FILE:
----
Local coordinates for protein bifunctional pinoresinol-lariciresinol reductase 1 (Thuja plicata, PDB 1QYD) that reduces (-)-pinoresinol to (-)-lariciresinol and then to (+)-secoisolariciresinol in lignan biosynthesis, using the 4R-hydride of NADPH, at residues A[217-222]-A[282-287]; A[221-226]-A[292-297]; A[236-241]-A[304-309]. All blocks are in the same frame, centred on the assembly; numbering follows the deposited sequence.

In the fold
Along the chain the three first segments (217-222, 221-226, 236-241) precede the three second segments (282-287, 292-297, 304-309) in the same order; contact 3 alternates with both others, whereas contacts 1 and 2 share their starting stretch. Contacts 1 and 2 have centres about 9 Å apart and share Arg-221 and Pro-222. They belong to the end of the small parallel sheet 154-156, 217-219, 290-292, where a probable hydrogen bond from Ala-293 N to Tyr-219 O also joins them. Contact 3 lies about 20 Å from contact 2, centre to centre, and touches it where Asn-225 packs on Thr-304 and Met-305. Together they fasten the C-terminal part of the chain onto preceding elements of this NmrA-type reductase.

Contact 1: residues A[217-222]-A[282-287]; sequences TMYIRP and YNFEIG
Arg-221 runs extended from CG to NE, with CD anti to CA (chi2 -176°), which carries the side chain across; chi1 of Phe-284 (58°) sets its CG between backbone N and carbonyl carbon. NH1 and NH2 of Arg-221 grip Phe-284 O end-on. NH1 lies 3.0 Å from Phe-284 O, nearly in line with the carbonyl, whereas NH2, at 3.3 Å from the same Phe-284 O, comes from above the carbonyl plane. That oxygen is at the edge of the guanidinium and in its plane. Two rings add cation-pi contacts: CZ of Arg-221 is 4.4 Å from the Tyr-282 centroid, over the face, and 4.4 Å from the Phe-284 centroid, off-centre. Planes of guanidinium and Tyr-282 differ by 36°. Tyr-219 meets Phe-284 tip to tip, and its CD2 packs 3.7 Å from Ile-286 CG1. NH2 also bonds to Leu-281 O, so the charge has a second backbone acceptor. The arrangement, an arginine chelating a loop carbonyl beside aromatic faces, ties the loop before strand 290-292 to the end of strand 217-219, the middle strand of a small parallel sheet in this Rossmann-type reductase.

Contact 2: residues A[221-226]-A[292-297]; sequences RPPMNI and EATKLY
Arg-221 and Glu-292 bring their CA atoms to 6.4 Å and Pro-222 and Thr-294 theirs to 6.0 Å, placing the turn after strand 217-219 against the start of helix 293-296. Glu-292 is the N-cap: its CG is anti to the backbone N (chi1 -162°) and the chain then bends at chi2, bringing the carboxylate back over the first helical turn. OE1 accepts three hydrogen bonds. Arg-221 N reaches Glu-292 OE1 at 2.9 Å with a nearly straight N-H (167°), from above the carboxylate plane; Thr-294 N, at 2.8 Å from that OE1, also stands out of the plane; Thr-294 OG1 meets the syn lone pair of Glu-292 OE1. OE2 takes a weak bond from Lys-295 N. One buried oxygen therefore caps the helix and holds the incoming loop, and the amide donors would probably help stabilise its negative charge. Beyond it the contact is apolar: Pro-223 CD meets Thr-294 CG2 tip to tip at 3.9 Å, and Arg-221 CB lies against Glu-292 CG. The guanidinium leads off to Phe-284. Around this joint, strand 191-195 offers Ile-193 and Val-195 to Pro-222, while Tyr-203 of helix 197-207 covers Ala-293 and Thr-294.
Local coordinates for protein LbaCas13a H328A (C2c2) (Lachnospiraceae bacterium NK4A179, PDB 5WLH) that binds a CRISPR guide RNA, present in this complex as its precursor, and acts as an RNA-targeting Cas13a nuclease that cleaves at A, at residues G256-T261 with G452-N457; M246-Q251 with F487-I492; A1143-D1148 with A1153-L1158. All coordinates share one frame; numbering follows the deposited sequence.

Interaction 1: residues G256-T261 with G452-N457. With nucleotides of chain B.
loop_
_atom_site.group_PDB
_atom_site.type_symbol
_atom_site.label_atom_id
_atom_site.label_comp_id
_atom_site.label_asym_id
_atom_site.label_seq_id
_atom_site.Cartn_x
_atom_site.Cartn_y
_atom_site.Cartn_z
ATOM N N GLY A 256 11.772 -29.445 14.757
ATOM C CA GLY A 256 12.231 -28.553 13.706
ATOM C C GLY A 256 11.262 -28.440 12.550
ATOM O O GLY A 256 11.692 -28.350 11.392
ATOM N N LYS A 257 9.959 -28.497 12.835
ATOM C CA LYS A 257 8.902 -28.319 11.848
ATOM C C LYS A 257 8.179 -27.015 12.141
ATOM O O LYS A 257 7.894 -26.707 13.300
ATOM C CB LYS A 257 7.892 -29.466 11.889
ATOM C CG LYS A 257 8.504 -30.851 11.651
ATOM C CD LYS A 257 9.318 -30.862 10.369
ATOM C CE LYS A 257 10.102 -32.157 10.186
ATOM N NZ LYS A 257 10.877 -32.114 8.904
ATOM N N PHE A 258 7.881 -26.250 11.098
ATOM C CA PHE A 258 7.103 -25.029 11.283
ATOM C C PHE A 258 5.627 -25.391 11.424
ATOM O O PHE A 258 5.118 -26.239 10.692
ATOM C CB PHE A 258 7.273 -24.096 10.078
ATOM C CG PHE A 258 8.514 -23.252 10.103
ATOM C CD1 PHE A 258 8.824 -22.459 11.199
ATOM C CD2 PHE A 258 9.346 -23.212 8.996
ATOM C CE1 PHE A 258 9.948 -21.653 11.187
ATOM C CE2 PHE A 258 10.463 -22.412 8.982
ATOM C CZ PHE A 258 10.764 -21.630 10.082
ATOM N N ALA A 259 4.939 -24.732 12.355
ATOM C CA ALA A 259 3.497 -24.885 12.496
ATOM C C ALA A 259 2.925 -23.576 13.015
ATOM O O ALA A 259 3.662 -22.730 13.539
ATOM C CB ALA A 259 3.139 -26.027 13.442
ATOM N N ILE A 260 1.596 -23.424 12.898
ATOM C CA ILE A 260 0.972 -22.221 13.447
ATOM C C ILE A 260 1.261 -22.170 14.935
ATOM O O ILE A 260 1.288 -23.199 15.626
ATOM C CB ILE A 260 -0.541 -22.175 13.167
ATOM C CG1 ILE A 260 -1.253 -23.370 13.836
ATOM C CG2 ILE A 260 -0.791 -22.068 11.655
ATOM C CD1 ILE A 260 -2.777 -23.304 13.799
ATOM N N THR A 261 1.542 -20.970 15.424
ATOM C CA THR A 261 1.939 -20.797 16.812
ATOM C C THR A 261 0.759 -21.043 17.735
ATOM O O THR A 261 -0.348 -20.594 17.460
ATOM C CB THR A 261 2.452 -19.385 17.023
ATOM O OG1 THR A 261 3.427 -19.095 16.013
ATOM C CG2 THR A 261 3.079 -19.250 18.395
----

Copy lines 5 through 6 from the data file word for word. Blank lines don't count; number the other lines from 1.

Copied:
Arg-221 runs extended from CG to NE, with CD anti to CA (chi2 -176°), which carries the side chain across; chi1 of Phe-284 (58°) sets its CG between backbone N and carbonyl carbon. NH1 and NH2 of Arg-221 grip Phe-284 O end-on. NH1 lies 3.0 Å from Phe-284 O, nearly in line with the carbonyl, whereas NH2, at 3.3 Å from the same Phe-284 O, comes from above the carbonyl plane. That oxygen is at the edge of the guanidinium and in its plane. Two rings add cation-pi contacts: CZ of Arg-221 is 4.4 Å from the Tyr-282 centroid, over the face, and 4.4 Å from the Phe-284 centroid, off-centre. Planes of guanidinium and Tyr-282 differ by 36°. Tyr-219 meets Phe-284 tip to tip, and its CD2 packs 3.7 Å from Ile-286 CG1. NH2 also bonds to Leu-281 O, so the charge has a second backbone acceptor. The arrangement, an arginine chelating a loop carbonyl beside aromatic faces, ties the loop before strand 290-292 to the end of strand 217-219, the middle strand of a small parallel sheet in this Rossmann-type reductase.

Contact 2: residues A[221-226]-A[292-297]; sequences RPPMNI and EATKLY